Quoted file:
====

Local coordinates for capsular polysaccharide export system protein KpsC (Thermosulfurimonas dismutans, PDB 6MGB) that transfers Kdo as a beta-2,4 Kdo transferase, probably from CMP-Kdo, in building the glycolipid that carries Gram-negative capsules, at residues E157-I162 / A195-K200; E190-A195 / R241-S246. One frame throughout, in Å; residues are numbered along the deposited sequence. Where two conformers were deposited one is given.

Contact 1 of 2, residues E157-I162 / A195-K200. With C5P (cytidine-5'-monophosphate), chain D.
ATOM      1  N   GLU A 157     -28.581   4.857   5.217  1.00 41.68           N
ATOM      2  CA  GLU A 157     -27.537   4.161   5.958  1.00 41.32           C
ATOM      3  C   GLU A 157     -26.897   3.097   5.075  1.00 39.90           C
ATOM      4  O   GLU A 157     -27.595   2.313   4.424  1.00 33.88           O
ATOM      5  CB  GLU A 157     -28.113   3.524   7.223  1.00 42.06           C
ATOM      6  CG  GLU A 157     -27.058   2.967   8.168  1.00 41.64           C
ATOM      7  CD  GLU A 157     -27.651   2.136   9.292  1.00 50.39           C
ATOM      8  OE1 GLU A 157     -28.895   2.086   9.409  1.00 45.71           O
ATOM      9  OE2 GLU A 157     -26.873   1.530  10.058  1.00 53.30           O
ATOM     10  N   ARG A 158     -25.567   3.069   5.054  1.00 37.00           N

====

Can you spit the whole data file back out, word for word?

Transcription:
Local coordinates for capsular polysaccharide export system protein KpsC (Thermosulfurimonas dismutans, PDB 6MGB) that transfers Kdo as a beta-2,4 Kdo transferase, probably from CMP-Kdo, in building the glycolipid that carries Gram-negative capsules, at residues E157-I162 / A195-K200; E190-A195 / R241-S246. One frame throughout, in Å; residues are numbered along the deposited sequence. Where two conformers were deposited one is given.

Contact 1 of 2, residues E157-I162 / A195-K200. With C5P (cytidine-5'-monophosphate), chain D.
ATOM      1  N   GLU A 157     -28.581   4.857   5.217  1.00 41.68           N
ATOM      2  CA  GLU A 157     -27.537   4.161   5.958  1.00 41.32           C
ATOM      3  C   GLU A 157     -26.897   3.097   5.075  1.00 39.90           C
ATOM      4  O   GLU A 157     -27.595   2.313   4.424  1.00 33.88           O
ATOM      5  CB  GLU A 157     -28.113   3.524   7.223  1.00 42.06           C
ATOM      6  CG  GLU A 157     -27.058   2.967   8.168  1.00 41.64           C
ATOM      7  CD  GLU A 157     -27.651   2.136   9.292  1.00 50.39           C
ATOM      8  OE1 GLU A 157     -28.895   2.086   9.409  1.00 45.71           O
ATOM      9  OE2 GLU A 157     -26.873   1.530  10.058  1.00 53.30           O
ATOM     10  N   ARG A 158     -25.567   3.069   5.054  1.00 37.00           N